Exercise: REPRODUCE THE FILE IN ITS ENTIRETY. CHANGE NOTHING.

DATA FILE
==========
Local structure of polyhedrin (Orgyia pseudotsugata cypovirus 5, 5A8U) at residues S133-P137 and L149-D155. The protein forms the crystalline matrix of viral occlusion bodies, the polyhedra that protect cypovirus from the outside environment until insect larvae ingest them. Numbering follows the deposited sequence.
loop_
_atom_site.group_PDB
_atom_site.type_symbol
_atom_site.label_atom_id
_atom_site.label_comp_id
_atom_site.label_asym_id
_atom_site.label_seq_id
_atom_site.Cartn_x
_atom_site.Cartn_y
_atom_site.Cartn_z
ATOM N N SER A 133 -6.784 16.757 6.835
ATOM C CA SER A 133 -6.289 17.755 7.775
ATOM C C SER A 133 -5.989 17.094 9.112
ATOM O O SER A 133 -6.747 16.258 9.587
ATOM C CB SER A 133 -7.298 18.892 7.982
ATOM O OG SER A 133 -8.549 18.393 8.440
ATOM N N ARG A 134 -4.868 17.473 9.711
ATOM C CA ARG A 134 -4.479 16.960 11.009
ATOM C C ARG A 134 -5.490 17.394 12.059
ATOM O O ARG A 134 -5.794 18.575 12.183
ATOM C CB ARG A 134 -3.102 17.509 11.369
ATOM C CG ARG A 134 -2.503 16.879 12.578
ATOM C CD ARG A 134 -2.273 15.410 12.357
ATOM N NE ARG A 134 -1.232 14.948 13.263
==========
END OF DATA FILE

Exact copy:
Local structure of polyhedrin (Orgyia pseudotsugata cypovirus 5, 5A8U) at residues S133-P137 and L149-D155. The protein forms the crystalline matrix of viral occlusion bodies, the polyhedra that protect cypovirus from the outside environment until insect larvae ingest them. Numbering follows the deposited sequence.
loop_
_atom_site.group_PDB
_atom_site.type_symbol
_atom_site.label_atom_id
_atom_site.label_comp_id
_atom_site.label_asym_id
_atom_site.label_seq_id
_atom_site.Cartn_x
_atom_site.Cartn_y
_atom_site.Cartn_z
ATOM N N SER A 133 -6.784 16.757 6.835
ATOM C CA SER A 133 -6.289 17.755 7.775
ATOM C C SER A 133 -5.989 17.094 9.112
ATOM O O SER A 133 -6.747 16.258 9.587
ATOM C CB SER A 133 -7.298 18.892 7.982
ATOM O OG SER A 133 -8.549 18.393 8.440
ATOM N N ARG A 134 -4.868 17.473 9.711
ATOM C CA ARG A 134 -4.479 16.960 11.009
ATOM C C ARG A 134 -5.490 17.394 12.059
ATOM O O ARG A 134 -5.794 18.575 12.183
ATOM C CB ARG A 134 -3.102 17.509 11.369
ATOM C CG ARG A 134 -2.503 16.879 12.578
ATOM C CD ARG A 134 -2.273 15.410 12.357
ATOM N NE ARG A 134 -1.232 14.948 13.263